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Glossing over ‘Fixin To Die’, which sounds not unlike Exile-era Stones busking disinterestedly/Jonesing on a windy corner, we get a big, umm, hit from ‘TV Catastrophe’.  This is the track where we get to see the big chromium future for Spacemen 3 spinning erratically out into the void like a fucked-up satellite.  This is the one where they really break out the guitars and Mr S. Boom shows us what he’s got in his arsenal; quite a lot as it happens.  It’s a wonderful instrumental full of snarl, drone, distortion and space, ugly chords piling on top of each other to great effect and some whooshy atmospherics at the end.  Top dollar^*.

The band obviously thought so too.  ‘TV Catastrophe’ got dragged out and amped up with some extra-tricity two years later on debut LP ‘Sound of Confusion’.  Spacemen 3 contrived some lyrics based on their leisure activities and relaunched it as ‘O.D Catastrophe’.

For All The is rounded out by two alternate mixes of ‘Things’ll Never Be The Same’ and ‘Walkin’ With Jesus’.  They both sound a bit more assertive, a little more like the Cramps and the Gun Club, but they aren’t essential.

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This LP is an early pointer towards some of the visceral, ugly, beautiful thrills that Spacemen 3 doled out; after all this is the band who released an album called (very accurately) Taking Drugs To Make Music To Take Drugs To.  The various shoegazers planed off some of the rougher edges of their later sound and robbed some of their sound and with Spiritualized Jason Pierce eventually got to follow his space gospel muse elsewhere.  For All The remains the wellspring of it all though and is worth exploring as much as it is a damned good listen, as for historical reasons.  Dig it.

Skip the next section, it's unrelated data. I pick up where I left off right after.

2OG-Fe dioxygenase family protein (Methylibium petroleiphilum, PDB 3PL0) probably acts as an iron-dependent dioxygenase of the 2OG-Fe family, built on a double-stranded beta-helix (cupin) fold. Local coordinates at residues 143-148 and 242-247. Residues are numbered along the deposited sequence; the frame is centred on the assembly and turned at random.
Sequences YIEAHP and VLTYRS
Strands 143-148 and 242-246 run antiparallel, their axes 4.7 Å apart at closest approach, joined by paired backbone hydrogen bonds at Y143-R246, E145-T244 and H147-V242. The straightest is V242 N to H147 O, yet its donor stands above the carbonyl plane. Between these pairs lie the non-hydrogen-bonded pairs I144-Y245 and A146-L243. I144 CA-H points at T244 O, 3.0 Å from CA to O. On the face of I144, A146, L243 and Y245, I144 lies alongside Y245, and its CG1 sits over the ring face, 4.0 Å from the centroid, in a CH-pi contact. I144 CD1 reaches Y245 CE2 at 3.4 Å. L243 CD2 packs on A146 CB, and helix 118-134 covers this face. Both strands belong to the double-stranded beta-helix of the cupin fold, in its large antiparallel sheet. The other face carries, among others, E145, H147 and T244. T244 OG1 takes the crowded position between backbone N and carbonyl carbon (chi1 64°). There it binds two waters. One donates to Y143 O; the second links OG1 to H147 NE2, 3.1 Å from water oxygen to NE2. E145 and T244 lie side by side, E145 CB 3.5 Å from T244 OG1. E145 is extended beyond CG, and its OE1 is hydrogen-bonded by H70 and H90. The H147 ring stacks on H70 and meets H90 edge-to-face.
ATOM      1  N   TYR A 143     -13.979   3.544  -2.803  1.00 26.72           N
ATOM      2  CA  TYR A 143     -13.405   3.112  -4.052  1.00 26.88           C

816 Down.

PS: On a psychedelic whim I started up ‘O.D Catastrophe’ in three separate windows slightly out of phase with each other.  Hey presto – the sound of drugs without any of the probable inconvenience.

*shortened for reasons of decency and finger fatigue.

**originating place of the sport of sports.

^billed here as ‘The Mainliner’, which may be a top-secret covert drugs reference, but known to his mother as Peter Kember.

^*even if it is a bit of a ‘TV Eye’ rip off.

20 thoughts on “Gospill Poppers

  1. As you know, Playing with fire is on the 1001 list (I haven’t got to it yet).
    But its title (despite the dangerous activity it describes) seems rather tame now by comparison!

  2. Would it surprise you if I said that I’ve never got to Spacemen 3? I like Spiritualized a fair bit, but don’t know why I haven’t quite made it to this stuff.

    1. Not at all, I have only skimmed the surface of them because one of my mates was a die-hard fan. This is my first Spacemen 3 on vinyl, the originals are real expensive but reissues seem to come out occasionally.

  3. To be honest, I have never been able to get too deeply into Jason Pierce’s first band, though I still have Sound of Confusion kicking around somewhere in my basement, but I do love me some Spiritualized. Great post and nice RSD pick up.

      1. No that’s fine… it’s mainly skeletal song structures I have a problem with. Hate that stuff. Number of times I’ve found myself enjoying a bit of Paul Di’Anno-referencing slide guitar music and then I realise… eww this has a skeletal song structure. Ruined.